Institutional investors overtook publicly traded real estate investment trusts as the largest acquirers of U.S. office buildings in the first quarter, a sign of widening demand that may push property prices up.
Buyers including pension funds, insurance companies and sovereign-wealth funds added a net $1.39 billion to their office-building holdings in the first quarter, compared with $1.1 billion for REITs, according to data from CoStar Group Inc. (CSGP) Their shift to acquisitions signals that, after being net sellers last year, they are beginning to expand their holdings.
“Hopefully that means that they’re down to their core portfolio and they’re going to start adding to it,” Christopher Macke, senior real estate strategist at Washington-based CoStar, said in a telephone interview. “Assuming that the institutional folks continue their net buying and the REITs continue that as well, that should portend a positive direction for pricing in commercial real estate.”
Demand for commercial real estate is rising as the economy improves and yields remain low for fixed-income investment alternatives. Institutions were larger purchasers of office buildings than REITs were in three of four quarters last year, Macke said. They also were bigger sellers.
Investment-grade commercial property prices rose 2.2 percent in March from a year earlier, CoStar data show. Office sales more than doubled in the first quarter from a year earlier to $10.2 billion, according to Real Capital Analytics Inc., a New York-based real-estate data provider.
One of the largest deals so far this year included an institutional investor. The investment-management unit of JPMorgan Chase & Co. (JPM), along with developer Steve Samuels, bought Boston’s Landmark Center, an office and retail complex near Fenway Park, for $530.5 million.
“Investors right now have a strong interest in core real estate,” said Roy Rendino, chief executive officer of the Chicago-based National Council of Real Estate Investment Fiduciaries, a trade group for institutional investors.
Credit is more available to real estate investors as insurers and other financiers increase the amount of money devoted to mortgages. Commercial and apartment-building loan origination surged to $118.8 billion last year, up 44 percent from 2009, according to an April 25 report by the Washington- based Mortgage Bankers Association.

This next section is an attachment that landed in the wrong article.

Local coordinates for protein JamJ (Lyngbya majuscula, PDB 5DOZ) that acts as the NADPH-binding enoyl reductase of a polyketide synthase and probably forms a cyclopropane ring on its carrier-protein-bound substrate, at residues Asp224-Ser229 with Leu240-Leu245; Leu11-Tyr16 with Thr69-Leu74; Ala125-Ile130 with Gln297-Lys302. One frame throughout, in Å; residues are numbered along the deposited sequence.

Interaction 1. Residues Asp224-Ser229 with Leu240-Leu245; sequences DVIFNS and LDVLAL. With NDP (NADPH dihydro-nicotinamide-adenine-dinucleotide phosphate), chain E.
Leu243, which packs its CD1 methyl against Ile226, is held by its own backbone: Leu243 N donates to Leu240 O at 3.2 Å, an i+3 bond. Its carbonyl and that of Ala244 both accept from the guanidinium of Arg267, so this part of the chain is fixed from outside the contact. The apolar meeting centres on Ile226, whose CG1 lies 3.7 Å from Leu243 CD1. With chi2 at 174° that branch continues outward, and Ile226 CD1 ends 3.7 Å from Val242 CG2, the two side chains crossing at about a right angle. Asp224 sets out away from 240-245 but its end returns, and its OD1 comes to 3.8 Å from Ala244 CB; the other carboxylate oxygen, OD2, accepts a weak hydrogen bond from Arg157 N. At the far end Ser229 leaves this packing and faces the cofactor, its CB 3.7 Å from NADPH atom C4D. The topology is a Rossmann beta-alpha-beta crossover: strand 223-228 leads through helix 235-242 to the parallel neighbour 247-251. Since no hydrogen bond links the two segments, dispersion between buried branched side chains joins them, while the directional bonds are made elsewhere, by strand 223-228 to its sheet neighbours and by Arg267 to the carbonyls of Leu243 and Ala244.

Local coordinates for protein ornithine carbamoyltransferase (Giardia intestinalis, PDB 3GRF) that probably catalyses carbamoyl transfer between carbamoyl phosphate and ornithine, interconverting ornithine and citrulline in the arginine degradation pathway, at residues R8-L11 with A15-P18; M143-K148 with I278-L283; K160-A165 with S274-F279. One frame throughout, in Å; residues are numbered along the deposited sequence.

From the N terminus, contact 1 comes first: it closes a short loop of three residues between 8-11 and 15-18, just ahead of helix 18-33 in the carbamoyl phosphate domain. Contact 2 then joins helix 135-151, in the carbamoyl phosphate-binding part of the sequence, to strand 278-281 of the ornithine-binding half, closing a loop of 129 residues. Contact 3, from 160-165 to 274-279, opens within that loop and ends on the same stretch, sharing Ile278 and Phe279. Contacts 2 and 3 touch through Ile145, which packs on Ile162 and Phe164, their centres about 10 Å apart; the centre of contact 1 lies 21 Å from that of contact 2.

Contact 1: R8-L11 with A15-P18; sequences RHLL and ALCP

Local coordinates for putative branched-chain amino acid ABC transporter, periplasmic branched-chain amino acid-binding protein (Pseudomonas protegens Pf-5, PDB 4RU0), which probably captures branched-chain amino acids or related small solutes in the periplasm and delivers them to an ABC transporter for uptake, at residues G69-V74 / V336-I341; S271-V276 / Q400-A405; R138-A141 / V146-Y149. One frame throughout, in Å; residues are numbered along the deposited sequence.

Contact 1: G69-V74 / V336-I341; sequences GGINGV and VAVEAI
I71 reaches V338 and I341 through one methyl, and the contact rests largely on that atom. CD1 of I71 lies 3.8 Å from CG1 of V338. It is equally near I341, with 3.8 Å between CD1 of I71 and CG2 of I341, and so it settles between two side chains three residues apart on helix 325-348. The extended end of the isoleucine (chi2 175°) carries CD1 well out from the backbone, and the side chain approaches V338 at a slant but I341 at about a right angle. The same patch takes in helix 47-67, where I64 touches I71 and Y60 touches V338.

CMBS Comes Back
The revival of the commercial mortgage-backed securities market also is boosting credit availability. Sales of new commercial mortgage bonds are surging as investors seek higher yields with the Federal Reserve holding its benchmark interest rate at record lows. Wall Street firms have arranged $8.6 billion of bonds tied to property loans in 2011, compared with $11.5 billion during all of last year, according to data compiled by Bloomberg.
Issuance may climb to $45 billion this year, according to JPMorgan. It plummeted to $3.4 billion in 2009, during the financial crisis, from a record $234 billion in 2007, Bloomberg data show.
Purchases of office, retail and other real estate by REITs may slow this year as prices for some properties surge, Craig Guttenplan, senior REIT analyst at CreditSights Inc. in London, said in a telephone interview.
“A lot of them are going to be net sellers just because of where valuations are,” he said.
The proceeds from sales by REITs may be used for redeveloping properties or construction, Guttenplan said.
Debt, Stock Offerings
REITs raised $22 billion from debt and stock offerings in the first quarter, the highest total in data going back to 1988, according to the National Association of Real Estate Investment Trusts. About $7.7 billion of that total was raised by Health Care REIT Inc. (HCN) and HCP Inc. (HCP) and was related mainly to acquisitions.
Some pension funds are increasing their allocations to real estate as they search for higher yields and hedges against inflation, said Kenneth Rosen, chairman of Berkeley, California- based Rosen Real Estate Securities LLC.
“We think it’s a good time to do it,” he said.
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